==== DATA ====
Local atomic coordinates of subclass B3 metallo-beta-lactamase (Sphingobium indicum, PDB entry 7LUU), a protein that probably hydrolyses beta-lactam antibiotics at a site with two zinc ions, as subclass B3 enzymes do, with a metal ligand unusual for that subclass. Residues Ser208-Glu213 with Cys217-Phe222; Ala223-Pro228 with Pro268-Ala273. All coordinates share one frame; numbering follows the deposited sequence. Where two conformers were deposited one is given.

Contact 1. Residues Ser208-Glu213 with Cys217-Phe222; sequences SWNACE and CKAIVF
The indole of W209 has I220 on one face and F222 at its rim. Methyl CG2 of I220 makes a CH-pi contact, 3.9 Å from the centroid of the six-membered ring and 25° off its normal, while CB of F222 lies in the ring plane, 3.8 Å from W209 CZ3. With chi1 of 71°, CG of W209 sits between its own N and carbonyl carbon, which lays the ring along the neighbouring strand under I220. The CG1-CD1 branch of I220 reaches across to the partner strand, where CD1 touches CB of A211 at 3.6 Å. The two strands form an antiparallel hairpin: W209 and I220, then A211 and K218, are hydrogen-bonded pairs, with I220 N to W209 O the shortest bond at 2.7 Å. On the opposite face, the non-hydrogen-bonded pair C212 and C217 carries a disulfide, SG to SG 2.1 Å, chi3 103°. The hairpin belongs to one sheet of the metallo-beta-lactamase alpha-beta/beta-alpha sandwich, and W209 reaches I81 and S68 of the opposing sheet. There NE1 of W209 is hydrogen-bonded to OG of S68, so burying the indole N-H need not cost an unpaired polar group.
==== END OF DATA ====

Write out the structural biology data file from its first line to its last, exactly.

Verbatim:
Local atomic coordinates of subclass B3 metallo-beta-lactamase (Sphingobium indicum, PDB entry 7LUU), a protein that probably hydrolyses beta-lactam antibiotics at a site with two zinc ions, as subclass B3 enzymes do, with a metal ligand unusual for that subclass. Residues Ser208-Glu213 with Cys217-Phe222; Ala223-Pro228 with Pro268-Ala273. All coordinates share one frame; numbering follows the deposited sequence. Where two conformers were deposited one is given.

Contact 1. Residues Ser208-Glu213 with Cys217-Phe222; sequences SWNACE and CKAIVF
The indole of W209 has I220 on one face and F222 at its rim. Methyl CG2 of I220 makes a CH-pi contact, 3.9 Å from the centroid of the six-membered ring and 25° off its normal, while CB of F222 lies in the ring plane, 3.8 Å from W209 CZ3. With chi1 of 71°, CG of W209 sits between its own N and carbonyl carbon, which lays the ring along the neighbouring strand under I220. The CG1-CD1 branch of I220 reaches across to the partner strand, where CD1 touches CB of A211 at 3.6 Å. The two strands form an antiparallel hairpin: W209 and I220, then A211 and K218, are hydrogen-bonded pairs, with I220 N to W209 O the shortest bond at 2.7 Å. On the opposite face, the non-hydrogen-bonded pair C212 and C217 carries a disulfide, SG to SG 2.1 Å, chi3 103°. The hairpin belongs to one sheet of the metallo-beta-lactamase alpha-beta/beta-alpha sandwich, and W209 reaches I81 and S68 of the opposing sheet. There NE1 of W209 is hydrogen-bonded to OG of S68, so burying the indole N-H need not cost an unpaired polar group.